Type one diabetes is a disease that is affecting millions of people worldwide. Studies have shown by the year 2010 the number of people suffering from diabetes exceed 350 million (Bethesda, 2013). This places a huge deficit in America’s health and is a burden to society. It is crucial to find a cure before millions more people become diagnosed with diabetes.
A therapeutic method has been tested to treat type one diabetes through stem cell therapy. Research has shown promise, but also risks along the way. May this be a medical break through or a risky trade for the cure? Studies have shown progress through experiments in mice, concluding that embryonic stem cells can be cultured into a cell that makes and secretes insulin (Serup, 2001). In many cases over the counter drugs do not provide enough stability or control of the glucose in the blood (Serup, 2001). Through the manipulation of cells such as stem cell embryotic, germinal, and adult stem cells have shown evidence for a possible cure.
Embryotic secretion takes place in the embryotic cells that have been cultured and donated. Stem cell therapy is used for the regeneration and reproduction of new cells in the pancreases. Ideally, stem cells should be able to multiply and reproduce themselves. There are other options regarding stem cell therapy, such as cloning cells, which may be beneficial as well. The reason why is because it minimizes the percentage of rejection, but its also risky on the count of a surgical transfusion that may have complications and can be very expensive (Park EL AL. 2008).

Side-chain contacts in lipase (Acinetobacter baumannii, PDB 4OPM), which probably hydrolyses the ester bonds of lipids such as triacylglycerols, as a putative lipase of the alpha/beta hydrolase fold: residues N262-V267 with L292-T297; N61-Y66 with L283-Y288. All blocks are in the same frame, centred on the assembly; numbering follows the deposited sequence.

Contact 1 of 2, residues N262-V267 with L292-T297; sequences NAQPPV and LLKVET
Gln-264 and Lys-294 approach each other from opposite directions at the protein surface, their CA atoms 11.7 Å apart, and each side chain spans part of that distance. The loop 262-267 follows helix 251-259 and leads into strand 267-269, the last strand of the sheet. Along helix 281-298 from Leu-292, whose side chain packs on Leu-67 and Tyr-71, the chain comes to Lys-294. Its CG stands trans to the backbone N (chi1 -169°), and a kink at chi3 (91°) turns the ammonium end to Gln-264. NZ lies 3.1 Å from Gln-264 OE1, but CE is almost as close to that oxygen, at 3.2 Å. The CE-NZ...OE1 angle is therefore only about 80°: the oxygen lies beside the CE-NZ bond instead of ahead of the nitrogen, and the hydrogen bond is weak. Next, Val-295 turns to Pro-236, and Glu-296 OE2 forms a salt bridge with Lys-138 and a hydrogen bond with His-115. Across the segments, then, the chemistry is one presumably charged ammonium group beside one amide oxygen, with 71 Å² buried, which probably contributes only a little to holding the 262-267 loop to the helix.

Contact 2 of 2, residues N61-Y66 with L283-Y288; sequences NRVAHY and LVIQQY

The use for stem cells in type one diabetes involves the insertions of the beta cell. The beta cells are located in the pancreas, which secretes insulin. Insulin is a protein that gets synthesizes by ribosomes and enters the rough ER then goes to the golgi apparatus; where it gets modified and tagged to go to the right location. Another tie to the class is how tumors are developed and are caused by uncontrollable mitosis.
Stem cell therapy is a method where they extract the necessary cells to produce functional beta cells (Yuval, 2008). By definition diabetes is the failure of regulating and secreting insulin. Diabetes results in high levels of glucose in the blood destroying the beta cell (Eggleson, 2012). My question is, is using stem cell therapy the best and safest way to treat and cure diabetes? Using embryotic, germinal, and adult stem cells show promise, but each have their own health risks and costly procedures.
In agreement with Jinnuo, Sidhu stem cell therapy offers many treatments for diabetes, but it remains restricted because of several limitations such as finding a donor and gathering enough stem cell material for a patient (Jinnuo, Sidhu 2011). If we had the opportunity of unlimited amounts of proper material from other sources, this would allow stem cell therapy to be more common. Also recent laboratory studies have shown that the health of lab mice increased by 4.60% after seven...